The Z-man had a post about human capital and if people are better of today than in the past. He theorizes both yes and no and about genetics playing a part, besides the Pinkerton analysis that the decline of interpersonal violence means we are better off. (I do think Pinkerton makes a good point on that subject.)
My thoughts however diverged in a different direction from his initial post. There’s a key element to human capital that we tend to overlook; predictability. I’ll try to hastily summarize it here and perhaps better think through it for the future.
So why does predictability matter?
The more predictable your local environment, situation, workplace, neighbors, laws, and daily life are in general, the better off you will be. Knowing that your farmland is NOT going to be burned by invaders,makes it far easier and logical to make plans for the future such as planting crops, crop/field rotation, etc.
You know there is less risk. That’s a big deal in terms if you have limited time and resources. Back in the day, alot of people didnt live past 45 and had limited resources. They had to plan their families future with that in mind. You try that all of that without the convenient crutches our modern society offers us today.
For instance, if you know that an invading army isn’t going to burn down your home, you can invest in it and the village/city you live in. That’s definitely a big deal. You might even build furniture, create a sculpture, build roads, walls, etc. The Mongols aren’t coming through to devastate the countryside, so you know you can go for a walk and even trade in the next town. Commerce can commence. Capital can flow.
Our intelligence may be declining, but our capital continues to grow in certain aspects with technology making many daily tasks easier as well as making many aspects of production quicker and easier. (Imagine constructing a building 500 years ago vs now and the difference in the availability of tools.)
This all assumes predictability though. With the decline of social trust – and all the various factors that contribute toward that loss of trust – the world becomes less predictable. Those factors can be everything from “diversity” to the globalist push for open borders to the internet revealing human nature’s apparent weakness for fake news and social media lynch mobs fueled by appealing and exploiting our base emotions such as anger.
Some aspects of predictability aren’t as predictable – pun intended – or at least as flushed out.
Modernity has also reversed predictability in aspects of culture and society. That matters. No one is fiddling on the roof anymore. Divorce, family separation, and children growing up in various different homes is becoming the norm – which it certainly wasn’t just 100 years ago.
Assuming your parents are actually married, which is about 50% likely now, you really dont know if they will stay together – something that was almost assured barely 100 years ago. Apparently that’s now more true of the elites and upper classes instead of the working class and poor who arguably need that marital stability the most.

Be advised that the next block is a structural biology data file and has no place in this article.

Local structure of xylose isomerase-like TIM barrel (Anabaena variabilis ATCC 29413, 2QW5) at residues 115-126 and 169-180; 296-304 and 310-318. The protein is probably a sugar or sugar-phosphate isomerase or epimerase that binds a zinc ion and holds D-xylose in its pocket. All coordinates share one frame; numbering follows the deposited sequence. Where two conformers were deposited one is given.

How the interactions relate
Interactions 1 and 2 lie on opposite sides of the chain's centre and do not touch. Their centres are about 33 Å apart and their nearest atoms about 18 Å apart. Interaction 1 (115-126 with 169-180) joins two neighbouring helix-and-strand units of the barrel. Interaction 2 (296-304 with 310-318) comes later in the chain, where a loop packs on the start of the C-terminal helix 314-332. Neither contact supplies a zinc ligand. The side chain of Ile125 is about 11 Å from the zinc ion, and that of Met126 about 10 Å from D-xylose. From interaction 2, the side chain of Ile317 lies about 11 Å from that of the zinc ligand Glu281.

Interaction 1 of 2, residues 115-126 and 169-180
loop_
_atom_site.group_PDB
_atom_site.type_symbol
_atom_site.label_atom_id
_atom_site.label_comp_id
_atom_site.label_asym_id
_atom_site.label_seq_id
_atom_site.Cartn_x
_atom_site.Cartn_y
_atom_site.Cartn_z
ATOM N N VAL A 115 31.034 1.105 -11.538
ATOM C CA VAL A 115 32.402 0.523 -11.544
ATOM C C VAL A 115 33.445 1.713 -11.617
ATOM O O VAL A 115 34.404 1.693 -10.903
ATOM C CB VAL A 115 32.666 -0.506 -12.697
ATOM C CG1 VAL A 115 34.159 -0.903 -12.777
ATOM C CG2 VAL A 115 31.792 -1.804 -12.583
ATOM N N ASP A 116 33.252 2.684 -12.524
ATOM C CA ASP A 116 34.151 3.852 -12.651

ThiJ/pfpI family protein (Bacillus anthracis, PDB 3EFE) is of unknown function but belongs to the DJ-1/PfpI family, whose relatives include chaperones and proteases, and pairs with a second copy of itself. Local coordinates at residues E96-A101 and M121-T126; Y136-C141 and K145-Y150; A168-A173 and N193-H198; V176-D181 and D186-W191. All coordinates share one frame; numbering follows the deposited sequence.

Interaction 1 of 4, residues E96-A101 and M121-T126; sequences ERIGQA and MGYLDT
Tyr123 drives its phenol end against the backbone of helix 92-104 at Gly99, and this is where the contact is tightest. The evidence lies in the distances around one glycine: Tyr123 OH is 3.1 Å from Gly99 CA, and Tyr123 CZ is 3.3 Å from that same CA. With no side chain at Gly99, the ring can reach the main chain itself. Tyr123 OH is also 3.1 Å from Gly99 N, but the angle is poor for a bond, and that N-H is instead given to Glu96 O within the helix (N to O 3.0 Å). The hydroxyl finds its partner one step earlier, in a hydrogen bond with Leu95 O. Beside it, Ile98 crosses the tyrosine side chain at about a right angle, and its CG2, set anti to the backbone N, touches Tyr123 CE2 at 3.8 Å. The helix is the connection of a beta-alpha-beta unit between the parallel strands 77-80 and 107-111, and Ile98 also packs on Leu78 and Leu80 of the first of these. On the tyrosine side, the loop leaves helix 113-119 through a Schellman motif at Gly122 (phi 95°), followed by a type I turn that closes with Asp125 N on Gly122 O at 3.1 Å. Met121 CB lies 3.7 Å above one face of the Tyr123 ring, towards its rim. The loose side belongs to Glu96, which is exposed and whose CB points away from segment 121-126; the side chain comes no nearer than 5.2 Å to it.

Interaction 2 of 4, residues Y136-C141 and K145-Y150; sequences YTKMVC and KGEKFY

Men, women, and families knew for the most part what to expect when it came to family stability. That’s no longer the case with part of the blame lying in no fault divorce laws regardless of intention. Some of the unforeseen consequences now result in families where often there is no father to guarantee stability. He can after all be undermined by the numerous other partners the mother may have. (The reverse may happen, but 90% of custody lies with the mothers.)
I’m a bit exhausted by hearing MRA talking points and the rage of MGTOW/Incel types, but unpredictability in cultural and societal assurances that you as the father wont be divorce raped, reduced to seeing your kids every other week, possible child support, etc doesn’t exactly provide incentives for the peter pan video game-playing-man childs we hear about to lay down roots and get busy working full time jobs to help fuel the tax base.
Bottom line is that it’s just another form of unpredictability with consequences for our society we are just starting to understand. To make that unpredictability even worse, a “culture war” adds fuel to it’s wildly spread fires as people start to lose a firm grasp of the social implicit scripts for daily interaction with each other.
What may have been comedic harmless fun in the past may be dug up in your 1980 year book by a twitter lynch mob, cost you your current job, and possibly endanger your ability to pay your mortgage and put food on the table for your family. Even video footage and pictures are now easily manipulated to drive whatever narrative one may wish about a person or an event which manifested in horrid fashion via the #CovingtonGate incident.
That’s just yet another aspect of the current unpredictability which keeps getting more volatile and scary. Don’t get me wrong, it’s a great time to be alive and I’d choose today’s unpredictability over that of just a few centuries ago. But today’s challenges are a series of unfortunate events with stacking and cascading unpredictability with consequences for society we should start grappling with – or at the very least and quite ironically attempting to plan and accommodate for. When life gives you lemons, adapt.